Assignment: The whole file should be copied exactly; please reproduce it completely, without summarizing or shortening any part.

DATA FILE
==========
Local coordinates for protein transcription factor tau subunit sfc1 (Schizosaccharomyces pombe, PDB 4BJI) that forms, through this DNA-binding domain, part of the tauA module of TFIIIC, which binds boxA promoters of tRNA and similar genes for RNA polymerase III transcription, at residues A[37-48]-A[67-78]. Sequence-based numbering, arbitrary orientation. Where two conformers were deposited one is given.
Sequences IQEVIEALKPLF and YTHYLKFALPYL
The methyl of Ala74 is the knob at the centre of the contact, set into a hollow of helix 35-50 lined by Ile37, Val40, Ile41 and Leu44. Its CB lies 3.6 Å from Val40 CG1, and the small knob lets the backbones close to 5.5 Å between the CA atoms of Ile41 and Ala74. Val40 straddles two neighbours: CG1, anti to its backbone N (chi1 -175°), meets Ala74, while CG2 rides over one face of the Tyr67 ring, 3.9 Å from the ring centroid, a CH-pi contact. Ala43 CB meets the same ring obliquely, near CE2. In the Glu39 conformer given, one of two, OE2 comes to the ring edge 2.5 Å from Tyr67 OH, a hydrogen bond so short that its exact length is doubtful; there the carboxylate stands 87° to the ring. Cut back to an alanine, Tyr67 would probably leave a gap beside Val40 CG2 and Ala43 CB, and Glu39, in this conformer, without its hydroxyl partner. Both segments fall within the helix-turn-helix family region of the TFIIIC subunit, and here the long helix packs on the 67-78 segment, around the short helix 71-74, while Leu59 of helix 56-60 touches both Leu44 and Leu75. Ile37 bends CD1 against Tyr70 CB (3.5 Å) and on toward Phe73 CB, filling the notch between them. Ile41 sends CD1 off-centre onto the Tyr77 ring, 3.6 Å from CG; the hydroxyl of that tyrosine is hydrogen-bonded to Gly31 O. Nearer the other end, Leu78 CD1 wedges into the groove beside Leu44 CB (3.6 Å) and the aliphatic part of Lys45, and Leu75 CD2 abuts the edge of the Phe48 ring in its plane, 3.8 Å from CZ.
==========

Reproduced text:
Local coordinates for protein transcription factor tau subunit sfc1 (Schizosaccharomyces pombe, PDB 4BJI) that forms, through this DNA-binding domain, part of the tauA module of TFIIIC, which binds boxA promoters of tRNA and similar genes for RNA polymerase III transcription, at residues A[37-48]-A[67-78]. Sequence-based numbering, arbitrary orientation. Where two conformers were deposited one is given.
Sequences IQEVIEALKPLF and YTHYLKFALPYL
The methyl of Ala74 is the knob at the centre of the contact, set into a hollow of helix 35-50 lined by Ile37, Val40, Ile41 and Leu44. Its CB lies 3.6 Å from Val40 CG1, and the small knob lets the backbones close to 5.5 Å between the CA atoms of Ile41 and Ala74. Val40 straddles two neighbours: CG1, anti to its backbone N (chi1 -175°), meets Ala74, while CG2 rides over one face of the Tyr67 ring, 3.9 Å from the ring centroid, a CH-pi contact. Ala43 CB meets the same ring obliquely, near CE2. In the Glu39 conformer given, one of two, OE2 comes to the ring edge 2.5 Å from Tyr67 OH, a hydrogen bond so short that its exact length is doubtful; there the carboxylate stands 87° to the ring. Cut back to an alanine, Tyr67 would probably leave a gap beside Val40 CG2 and Ala43 CB, and Glu39, in this conformer, without its hydroxyl partner. Both segments fall within the helix-turn-helix family region of the TFIIIC subunit, and here the long helix packs on the 67-78 segment, around the short helix 71-74, while Leu59 of helix 56-60 touches both Leu44 and Leu75. Ile37 bends CD1 against Tyr70 CB (3.5 Å) and on toward Phe73 CB, filling the notch between them. Ile41 sends CD1 off-centre onto the Tyr77 ring, 3.6 Å from CG; the hydroxyl of that tyrosine is hydrogen-bonded to Gly31 O. Nearer the other end, Leu78 CD1 wedges into the groove beside Leu44 CB (3.6 Å) and the aliphatic part of Lys45, and Leu75 CD2 abuts the edge of the Phe48 ring in its plane, 3.8 Å from CZ.